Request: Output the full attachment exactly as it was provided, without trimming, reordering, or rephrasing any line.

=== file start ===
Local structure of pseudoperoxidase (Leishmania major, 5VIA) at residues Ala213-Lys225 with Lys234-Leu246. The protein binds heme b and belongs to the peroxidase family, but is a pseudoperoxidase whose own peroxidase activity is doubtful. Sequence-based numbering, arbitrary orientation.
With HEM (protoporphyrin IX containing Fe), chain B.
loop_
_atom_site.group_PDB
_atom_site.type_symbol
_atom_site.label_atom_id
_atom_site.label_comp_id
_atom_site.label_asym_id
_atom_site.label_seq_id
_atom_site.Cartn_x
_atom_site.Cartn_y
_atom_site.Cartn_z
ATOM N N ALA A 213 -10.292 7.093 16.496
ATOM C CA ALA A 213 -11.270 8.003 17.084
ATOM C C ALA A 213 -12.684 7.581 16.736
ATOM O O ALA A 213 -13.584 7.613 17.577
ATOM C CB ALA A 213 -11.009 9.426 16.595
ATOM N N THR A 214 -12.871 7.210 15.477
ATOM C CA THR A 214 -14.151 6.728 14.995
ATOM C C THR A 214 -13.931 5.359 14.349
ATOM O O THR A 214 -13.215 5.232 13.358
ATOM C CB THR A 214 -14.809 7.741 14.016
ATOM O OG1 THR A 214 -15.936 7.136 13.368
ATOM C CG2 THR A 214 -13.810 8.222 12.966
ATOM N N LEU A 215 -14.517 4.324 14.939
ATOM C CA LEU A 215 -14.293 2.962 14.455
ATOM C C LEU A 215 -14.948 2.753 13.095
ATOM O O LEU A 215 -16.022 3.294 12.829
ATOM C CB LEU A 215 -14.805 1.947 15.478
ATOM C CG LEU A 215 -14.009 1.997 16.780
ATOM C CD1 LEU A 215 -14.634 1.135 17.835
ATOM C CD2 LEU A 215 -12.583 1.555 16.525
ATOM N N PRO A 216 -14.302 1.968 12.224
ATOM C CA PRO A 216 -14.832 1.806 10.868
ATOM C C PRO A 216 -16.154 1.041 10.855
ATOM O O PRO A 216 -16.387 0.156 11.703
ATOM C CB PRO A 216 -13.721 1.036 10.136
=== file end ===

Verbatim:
Local structure of pseudoperoxidase (Leishmania major, 5VIA) at residues Ala213-Lys225 with Lys234-Leu246. The protein binds heme b and belongs to the peroxidase family, but is a pseudoperoxidase whose own peroxidase activity is doubtful. Sequence-based numbering, arbitrary orientation.
With HEM (protoporphyrin IX containing Fe), chain B.
loop_
_atom_site.group_PDB
_atom_site.type_symbol
_atom_site.label_atom_id
_atom_site.label_comp_id
_atom_site.label_asym_id
_atom_site.label_seq_id
_atom_site.Cartn_x
_atom_site.Cartn_y
_atom_site.Cartn_z
ATOM N N ALA A 213 -10.292 7.093 16.496
ATOM C CA ALA A 213 -11.270 8.003 17.084
ATOM C C ALA A 213 -12.684 7.581 16.736
ATOM O O ALA A 213 -13.584 7.613 17.577
ATOM C CB ALA A 213 -11.009 9.426 16.595
ATOM N N THR A 214 -12.871 7.210 15.477
ATOM C CA THR A 214 -14.151 6.728 14.995
ATOM C C THR A 214 -13.931 5.359 14.349
ATOM O O THR A 214 -13.215 5.232 13.358
ATOM C CB THR A 214 -14.809 7.741 14.016
ATOM O OG1 THR A 214 -15.936 7.136 13.368
ATOM C CG2 THR A 214 -13.810 8.222 12.966
ATOM N N LEU A 215 -14.517 4.324 14.939
ATOM C CA LEU A 215 -14.293 2.962 14.455
ATOM C C LEU A 215 -14.948 2.753 13.095
ATOM O O LEU A 215 -16.022 3.294 12.829
ATOM C CB LEU A 215 -14.805 1.947 15.478
ATOM C CG LEU A 215 -14.009 1.997 16.780
ATOM C CD1 LEU A 215 -14.634 1.135 17.835
ATOM C CD2 LEU A 215 -12.583 1.555 16.525
ATOM N N PRO A 216 -14.302 1.968 12.224
ATOM C CA PRO A 216 -14.832 1.806 10.868
ATOM C C PRO A 216 -16.154 1.041 10.855
ATOM O O PRO A 216 -16.387 0.156 11.703
ATOM C CB PRO A 216 -13.721 1.036 10.136